The Confederation of Tomorrow surveys are annual studies conducted by an association of the country’s leading public policy and social research organizations: the Environics Institute for Survey Research, the Centre of Excellence on the Canadian Federation, the Canada West Foundation, the Centre D’Analyse Politique – Constitution et Fédéralisme, and the Brian Mulroney Institute of Government. The surveys give voice to Canadians about the major issues shaping the future of the federation and their political communities. The 2022 study consists of a survey of 5,461 adults, conducted online in the provinces between January 18 and February 10; and by telephone in the territories between January 6 and 30. For more information about the survey, contact .

This report was produced and published by Environics Institute | June 2022

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Executive Summary

Previous Confederation of Tomorrow surveys have documented a gradual shift in Canadian public opinion toward greater support for the rights of Indigenous Peoples and the process of reconciliation. The 2022 survey updates this information, highlighting how the opinions of both Indigenous Peoples and non-Indigenous Canadians have continued to evolve, particularly in the wake of the discovery of the graves of hundreds of children on the sites of former Indian residential schools. The 2022 survey shows that Canadians are increasingly likely to describe current relations between Indigenous Peoples and non-Indigenous people in Canada as negative rather than positive. At the same time, the proportion of Canadians who say that governments in Canada have not gone far enough to advance reconciliation with Indigenous Peoples has increased significantly since 2020. Additionally, a majority of Canadians continue to feel that individual Canadians have a role to play in efforts to bring about reconciliation between Indigenous and non-Indigenous people. The proportion holding this view has edged downward slightly since last year, but remains higher than in 2019 and 2020. In other areas, there has been little or no change. Most notably, despite the extensive public discussion that followed the discoveries of unmarked graves of children on the sites of former Indian residential schools, there was no significant change in the proportion of Canadians who say they feel familiar with the history of Indian residential schools in Canada. The fallout from the discovery of these graves also does not appear to have affected views on the prospects for achieving reconciliation: Canadians are neither more optimistic nor more pessimistic today than they were in 2021. Finally, since 2019, the strength of the Indigenous identity has grown somewhat, as more Indigenous Peoples now consider themselves to be Indigenous only or first; this change is more noticeable for those who identify as Métis. A growing proportion of Indigenous Peoples also say that either their Indigenous government, or no government, best represents their interests, while fewer say that any non-Indigenous government (whether the federal government, their provincial or territorial government, or their municipal government) does.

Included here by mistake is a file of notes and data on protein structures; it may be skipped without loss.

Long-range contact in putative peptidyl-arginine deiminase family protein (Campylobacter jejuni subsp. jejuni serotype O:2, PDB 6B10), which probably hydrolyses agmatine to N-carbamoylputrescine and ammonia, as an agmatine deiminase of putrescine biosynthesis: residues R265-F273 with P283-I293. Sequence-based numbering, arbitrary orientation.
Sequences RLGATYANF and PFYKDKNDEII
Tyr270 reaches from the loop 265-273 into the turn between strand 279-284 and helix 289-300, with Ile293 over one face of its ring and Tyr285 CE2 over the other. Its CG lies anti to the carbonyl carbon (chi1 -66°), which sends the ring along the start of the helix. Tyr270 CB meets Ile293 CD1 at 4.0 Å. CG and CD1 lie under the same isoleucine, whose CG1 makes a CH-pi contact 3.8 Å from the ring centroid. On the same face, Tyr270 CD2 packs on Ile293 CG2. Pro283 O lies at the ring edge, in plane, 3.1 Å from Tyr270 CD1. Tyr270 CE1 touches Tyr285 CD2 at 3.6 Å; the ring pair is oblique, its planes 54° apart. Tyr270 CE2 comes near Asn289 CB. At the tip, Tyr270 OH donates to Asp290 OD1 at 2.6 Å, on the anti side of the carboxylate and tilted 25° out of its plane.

This report was produced by Environics Institute